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Civil Liberties and Supreme Court in the U.S.

" Policy preferences based on ideological positions strongly influence the positions of justices on issues before the Court.

Paul Wahlbeck, James Spriggs, and Forest Maltzman argue that majority opinions in the United States Supreme Court develop through a process of vote-buying. Vote buying, used in this context, refers to a process of bargaining among the justices to modify proposed opinions until a minimum coalition for a majority opinion evolves. In such a process within a divided Court such as the Rehnquist Court, solid ideological positions rarely prevail. In many ways, this forced negotiation among the justices of the Supreme Court tend to protect individual rights from assault by ideologues on either side of the liberal-conservative divide.

Interrerlationships Between the Court, the Congress, and the President

The United States Supreme Court tend to arbitrate between the legislative and executive branches of the federal government more than it challenges either of the other branches in pursuit of its own objectives. Over the past several decades, the executive branch has been successful in exerting power at the expense of the Congress. In most instances, the Supreme Court supported the President in these battles. Within this context, Walter Oellinger and Alan Meese concluded that the Supreme Court recognizes and accepts "the founders' basic concern over the 'encroaching nature' of power, as well as their specific belief that Congress is potentially the most dangerous branch."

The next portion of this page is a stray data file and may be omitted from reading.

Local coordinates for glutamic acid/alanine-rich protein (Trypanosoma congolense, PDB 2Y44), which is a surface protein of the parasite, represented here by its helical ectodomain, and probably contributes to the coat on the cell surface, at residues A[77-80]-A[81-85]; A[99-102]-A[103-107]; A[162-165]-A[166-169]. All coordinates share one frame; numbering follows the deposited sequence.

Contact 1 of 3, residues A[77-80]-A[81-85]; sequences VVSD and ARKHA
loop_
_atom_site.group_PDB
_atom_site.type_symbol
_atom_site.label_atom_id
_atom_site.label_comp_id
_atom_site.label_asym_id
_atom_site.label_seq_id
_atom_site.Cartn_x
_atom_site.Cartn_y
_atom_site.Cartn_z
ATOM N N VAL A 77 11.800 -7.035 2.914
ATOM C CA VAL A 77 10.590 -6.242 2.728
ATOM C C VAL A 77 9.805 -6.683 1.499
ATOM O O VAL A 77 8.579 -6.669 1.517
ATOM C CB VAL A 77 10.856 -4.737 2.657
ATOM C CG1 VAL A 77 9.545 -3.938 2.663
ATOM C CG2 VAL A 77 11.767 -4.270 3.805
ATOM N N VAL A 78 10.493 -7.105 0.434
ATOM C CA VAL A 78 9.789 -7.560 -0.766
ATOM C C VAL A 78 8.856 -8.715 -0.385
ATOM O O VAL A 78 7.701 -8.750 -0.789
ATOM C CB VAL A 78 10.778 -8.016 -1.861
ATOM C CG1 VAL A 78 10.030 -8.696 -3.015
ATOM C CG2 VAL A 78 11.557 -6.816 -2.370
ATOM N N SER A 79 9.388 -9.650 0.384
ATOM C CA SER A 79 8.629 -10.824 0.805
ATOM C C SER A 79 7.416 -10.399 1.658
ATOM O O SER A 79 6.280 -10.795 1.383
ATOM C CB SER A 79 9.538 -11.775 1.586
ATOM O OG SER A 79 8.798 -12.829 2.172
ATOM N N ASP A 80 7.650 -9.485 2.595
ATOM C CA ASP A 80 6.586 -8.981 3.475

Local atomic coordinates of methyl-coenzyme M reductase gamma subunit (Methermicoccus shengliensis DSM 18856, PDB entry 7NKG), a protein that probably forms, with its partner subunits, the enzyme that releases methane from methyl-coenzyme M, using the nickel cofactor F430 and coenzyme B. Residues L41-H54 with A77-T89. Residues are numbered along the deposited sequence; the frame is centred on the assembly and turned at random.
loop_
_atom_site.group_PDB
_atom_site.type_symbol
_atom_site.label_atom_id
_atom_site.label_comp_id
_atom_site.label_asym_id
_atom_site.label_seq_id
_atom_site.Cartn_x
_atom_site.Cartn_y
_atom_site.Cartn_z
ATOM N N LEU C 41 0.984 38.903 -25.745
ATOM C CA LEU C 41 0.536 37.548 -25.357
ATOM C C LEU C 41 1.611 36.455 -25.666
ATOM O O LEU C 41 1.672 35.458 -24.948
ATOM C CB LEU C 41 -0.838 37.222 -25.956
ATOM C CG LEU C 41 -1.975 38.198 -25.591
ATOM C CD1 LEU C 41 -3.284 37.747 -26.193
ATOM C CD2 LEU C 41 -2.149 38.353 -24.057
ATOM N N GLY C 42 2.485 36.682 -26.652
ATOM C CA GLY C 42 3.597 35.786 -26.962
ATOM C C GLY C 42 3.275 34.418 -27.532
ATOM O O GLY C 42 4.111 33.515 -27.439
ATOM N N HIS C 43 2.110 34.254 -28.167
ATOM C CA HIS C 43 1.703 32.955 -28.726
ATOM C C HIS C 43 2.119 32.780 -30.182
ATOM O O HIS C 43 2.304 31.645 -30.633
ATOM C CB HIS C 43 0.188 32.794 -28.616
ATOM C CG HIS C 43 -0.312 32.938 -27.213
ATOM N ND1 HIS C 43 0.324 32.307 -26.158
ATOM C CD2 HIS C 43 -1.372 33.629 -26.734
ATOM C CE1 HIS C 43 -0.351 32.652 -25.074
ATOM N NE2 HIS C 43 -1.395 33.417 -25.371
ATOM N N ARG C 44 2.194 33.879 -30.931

Examination of Specific Issues Involving Civil Liberties in the United States

Abortion is one of the most divisive issues in the United States. In most instances, neither proponents of reproductive rights for women nor strident anti-abortionist advocates are able to develop any sort of middle ground between their positions. The Congress largely reflects the public split on the issue and encounters similar difficulties in reaching any...

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Civil Liberties and Supreme Court in the U.S.. (1969, December 31). In Retrieved 04:03, August 20, 2017, from
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